PG&E will slow walk its own fiber builds, just like everyone else’s

by Steve Blum • , , , ,

It’s not going to speed up the process for reviewing requests to attach fiber optic cable to its utility poles, but PG&E won’t give its own, in-house telecoms unit any short cuts either. That’s the top line from PG&E’s reply to objections filed against its request for formal certification by the California Public Utilities Commission as a telecoms company. Several companies and organisations that are, at once, potential competitors, customers and suppliers to a PG&E-operated fiber optic venture (that’s the interconnected nature of the telecoms business) asked the CPUC to delve deeply into the way utility pole attachments are managed.

In its reply, PG&E – correctly – sorted the issues into two buckets: concerns that it would abuse the monopoly power it has as an electric company to benefit its telecoms business in the future, and general complaints about the way it manages its poles now. To alleviate the former, it proposes to maintain an arms-length relationship between the telecoms enterprise and the staff who manage its poles. Any attachment requests from its own, in house unit will have to be submitted in exactly the same, excruiatingly bureaucratic way as any other telecoms company, and slowly processed in the order received.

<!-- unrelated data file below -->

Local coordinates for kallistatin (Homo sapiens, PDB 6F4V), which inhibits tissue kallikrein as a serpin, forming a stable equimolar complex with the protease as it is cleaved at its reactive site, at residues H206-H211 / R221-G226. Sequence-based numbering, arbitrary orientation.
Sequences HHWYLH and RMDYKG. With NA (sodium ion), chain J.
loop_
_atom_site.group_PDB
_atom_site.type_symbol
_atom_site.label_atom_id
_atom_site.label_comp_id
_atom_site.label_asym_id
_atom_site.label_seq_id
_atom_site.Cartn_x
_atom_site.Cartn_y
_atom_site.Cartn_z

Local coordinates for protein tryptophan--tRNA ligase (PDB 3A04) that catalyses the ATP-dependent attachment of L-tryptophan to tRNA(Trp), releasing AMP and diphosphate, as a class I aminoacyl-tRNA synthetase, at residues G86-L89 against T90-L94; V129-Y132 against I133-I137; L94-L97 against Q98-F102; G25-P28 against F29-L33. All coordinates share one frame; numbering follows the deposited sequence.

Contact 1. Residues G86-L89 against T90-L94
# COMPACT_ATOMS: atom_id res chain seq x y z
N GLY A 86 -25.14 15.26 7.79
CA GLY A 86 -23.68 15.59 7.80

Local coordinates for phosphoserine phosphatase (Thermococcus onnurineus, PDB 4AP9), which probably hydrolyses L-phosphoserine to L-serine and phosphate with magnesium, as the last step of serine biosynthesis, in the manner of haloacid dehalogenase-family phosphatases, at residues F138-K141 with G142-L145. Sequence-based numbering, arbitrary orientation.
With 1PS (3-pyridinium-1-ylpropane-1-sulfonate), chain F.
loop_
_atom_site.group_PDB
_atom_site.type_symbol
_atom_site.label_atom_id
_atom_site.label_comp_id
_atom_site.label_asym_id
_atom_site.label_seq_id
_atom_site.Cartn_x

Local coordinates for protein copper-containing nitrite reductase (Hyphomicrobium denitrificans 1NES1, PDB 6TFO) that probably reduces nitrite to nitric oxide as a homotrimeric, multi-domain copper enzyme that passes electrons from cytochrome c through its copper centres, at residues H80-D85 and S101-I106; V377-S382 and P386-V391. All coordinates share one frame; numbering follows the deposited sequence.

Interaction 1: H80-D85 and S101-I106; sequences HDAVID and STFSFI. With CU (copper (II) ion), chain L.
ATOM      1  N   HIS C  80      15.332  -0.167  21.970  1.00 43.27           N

As for the way that process works, PG&E takes the position that it’s a matter that relates to how it operates as an electric utility, and has no bearing on whether or not it should be allowed to operate a separate telecoms business. It then goes on to explain that it should be allowed to drag out pole attachment approvals because all the people who do that kind of work get paid by the electric side of the house – which is to say by electric ratepayers – and if they had to work faster it would raise everyone’s energy bills.

That’s a semi-true statement, as far as it goes, but it misses the point. If PG&E goes beyond simply leasing dark fiber and becomes an active player in California’s telecoms market, then it should also have to begin taking on the associated responsibilities. An expanded role also brings expanded revenue, and managing poles more like a telecoms company – to one extent or another – is part of the cost of doing business.